Scale back treats. Treats are fine as long as they don't make up more than 10 percent of your cat's total daily calories. And remember that treats are extra calories, so if you're giving your cat out on top of their regular meal, that can mean even more weight gain. Cutting down on treats can be very simple. Instead of giving them a treat every day, give them one every other day or three times a week instead of every day. The amount of calories they get from treats will be the same, but you'll be cutting down their overall calorie intake since you'll be cutting back on treats. Also, consider switching from fatty treats like cream cheese or chicken-flavored fish oil pills to low-fat varieties of these foods if possible.  


Consider diet changes. Another key to helping your cat lose weight is to increase their caloric output. This is accomplished by increasing the amount of wet food your cat eats. Try adding canned wet food to dry kibble. Wet food is more calorically dense than dry kibble, so it will fill your cat up faster and make it less likely that they will overeat on the dry kibble at their next feeding. You can also make your own homemade food for your cat by combining low-calorie ingredients. A mixture of half canned cat food, half-boiled chicken breast, steamed green beans, and a little bit of water is enough to feed a 20-pound adult cat once daily. Always ask your vet which brand they recommend and what instructions they have for switching foods safely.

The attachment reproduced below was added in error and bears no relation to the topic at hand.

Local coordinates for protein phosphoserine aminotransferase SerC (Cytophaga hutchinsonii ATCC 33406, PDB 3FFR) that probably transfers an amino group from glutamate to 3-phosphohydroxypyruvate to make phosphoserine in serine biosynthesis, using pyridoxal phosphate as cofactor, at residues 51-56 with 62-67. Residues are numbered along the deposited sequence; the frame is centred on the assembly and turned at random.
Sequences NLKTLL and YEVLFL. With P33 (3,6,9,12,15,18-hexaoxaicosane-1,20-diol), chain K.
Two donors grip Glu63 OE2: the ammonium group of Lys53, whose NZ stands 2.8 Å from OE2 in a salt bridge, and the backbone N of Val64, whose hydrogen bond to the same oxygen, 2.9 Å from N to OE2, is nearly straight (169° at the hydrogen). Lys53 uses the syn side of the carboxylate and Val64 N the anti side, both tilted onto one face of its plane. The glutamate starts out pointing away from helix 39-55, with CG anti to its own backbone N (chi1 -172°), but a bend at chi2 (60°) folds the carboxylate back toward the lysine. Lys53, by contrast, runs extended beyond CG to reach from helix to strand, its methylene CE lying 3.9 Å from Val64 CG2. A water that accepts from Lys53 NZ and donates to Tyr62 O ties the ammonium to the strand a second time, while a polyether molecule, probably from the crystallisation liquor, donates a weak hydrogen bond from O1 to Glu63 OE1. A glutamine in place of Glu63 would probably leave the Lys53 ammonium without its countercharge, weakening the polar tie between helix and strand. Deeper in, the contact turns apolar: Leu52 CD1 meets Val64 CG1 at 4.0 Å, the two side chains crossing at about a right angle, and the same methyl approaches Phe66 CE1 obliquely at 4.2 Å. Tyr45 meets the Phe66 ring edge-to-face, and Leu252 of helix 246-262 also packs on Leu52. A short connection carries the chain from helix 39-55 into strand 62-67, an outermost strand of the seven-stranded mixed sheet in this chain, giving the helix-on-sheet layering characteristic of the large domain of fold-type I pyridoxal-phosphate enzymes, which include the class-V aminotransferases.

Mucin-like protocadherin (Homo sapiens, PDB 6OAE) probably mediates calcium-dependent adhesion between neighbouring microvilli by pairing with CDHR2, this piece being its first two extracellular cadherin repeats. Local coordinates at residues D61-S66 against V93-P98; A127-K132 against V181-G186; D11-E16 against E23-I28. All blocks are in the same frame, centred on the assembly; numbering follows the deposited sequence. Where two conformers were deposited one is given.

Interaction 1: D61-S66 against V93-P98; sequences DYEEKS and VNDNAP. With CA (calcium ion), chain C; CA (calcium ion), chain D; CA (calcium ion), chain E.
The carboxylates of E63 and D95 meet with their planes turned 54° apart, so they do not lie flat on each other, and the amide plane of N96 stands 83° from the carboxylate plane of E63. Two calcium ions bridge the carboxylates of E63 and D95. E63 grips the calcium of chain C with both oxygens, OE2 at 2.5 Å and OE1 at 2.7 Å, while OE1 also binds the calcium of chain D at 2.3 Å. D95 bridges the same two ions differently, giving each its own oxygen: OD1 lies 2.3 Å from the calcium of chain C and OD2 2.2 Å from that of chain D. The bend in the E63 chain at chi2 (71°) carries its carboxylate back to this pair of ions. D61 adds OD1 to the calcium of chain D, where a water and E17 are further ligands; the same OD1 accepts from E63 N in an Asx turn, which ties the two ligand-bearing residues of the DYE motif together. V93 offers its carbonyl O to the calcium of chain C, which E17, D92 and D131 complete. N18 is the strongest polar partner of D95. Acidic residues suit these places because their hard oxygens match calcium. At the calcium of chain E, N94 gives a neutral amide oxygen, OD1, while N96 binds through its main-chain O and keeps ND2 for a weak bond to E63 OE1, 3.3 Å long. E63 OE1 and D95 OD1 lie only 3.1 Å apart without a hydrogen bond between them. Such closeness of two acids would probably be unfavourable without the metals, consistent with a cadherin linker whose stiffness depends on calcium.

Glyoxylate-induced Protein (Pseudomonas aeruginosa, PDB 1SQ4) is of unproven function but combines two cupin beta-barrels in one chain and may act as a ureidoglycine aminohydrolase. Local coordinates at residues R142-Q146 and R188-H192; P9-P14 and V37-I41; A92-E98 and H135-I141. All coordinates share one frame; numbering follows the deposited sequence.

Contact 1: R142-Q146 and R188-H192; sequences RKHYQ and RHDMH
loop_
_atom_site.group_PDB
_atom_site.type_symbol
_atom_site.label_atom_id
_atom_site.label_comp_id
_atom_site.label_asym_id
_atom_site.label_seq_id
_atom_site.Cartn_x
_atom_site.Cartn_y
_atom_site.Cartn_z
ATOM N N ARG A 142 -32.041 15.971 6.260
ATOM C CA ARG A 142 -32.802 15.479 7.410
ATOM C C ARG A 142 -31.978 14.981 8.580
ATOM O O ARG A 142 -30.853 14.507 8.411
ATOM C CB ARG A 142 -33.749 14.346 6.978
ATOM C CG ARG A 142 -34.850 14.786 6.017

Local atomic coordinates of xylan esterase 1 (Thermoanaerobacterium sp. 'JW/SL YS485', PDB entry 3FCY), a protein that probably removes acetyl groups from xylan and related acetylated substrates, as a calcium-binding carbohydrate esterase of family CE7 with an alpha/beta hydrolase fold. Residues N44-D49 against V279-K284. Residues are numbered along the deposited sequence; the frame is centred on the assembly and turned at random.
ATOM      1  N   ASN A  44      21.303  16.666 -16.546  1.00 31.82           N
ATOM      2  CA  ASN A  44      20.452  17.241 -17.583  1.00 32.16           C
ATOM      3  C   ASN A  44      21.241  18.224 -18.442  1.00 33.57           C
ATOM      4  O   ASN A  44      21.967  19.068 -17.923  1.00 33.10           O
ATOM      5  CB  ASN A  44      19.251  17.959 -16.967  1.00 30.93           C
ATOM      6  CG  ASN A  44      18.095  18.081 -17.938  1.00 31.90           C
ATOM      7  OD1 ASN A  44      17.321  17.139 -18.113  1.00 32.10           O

According to the American Veterinary Medical Association (AVMA), 60% of cat owners fail to provide their cats with daily activity or entertainment. If changing your cat's diet isn't enough, you'll need to get involved in exercise and playtime activities.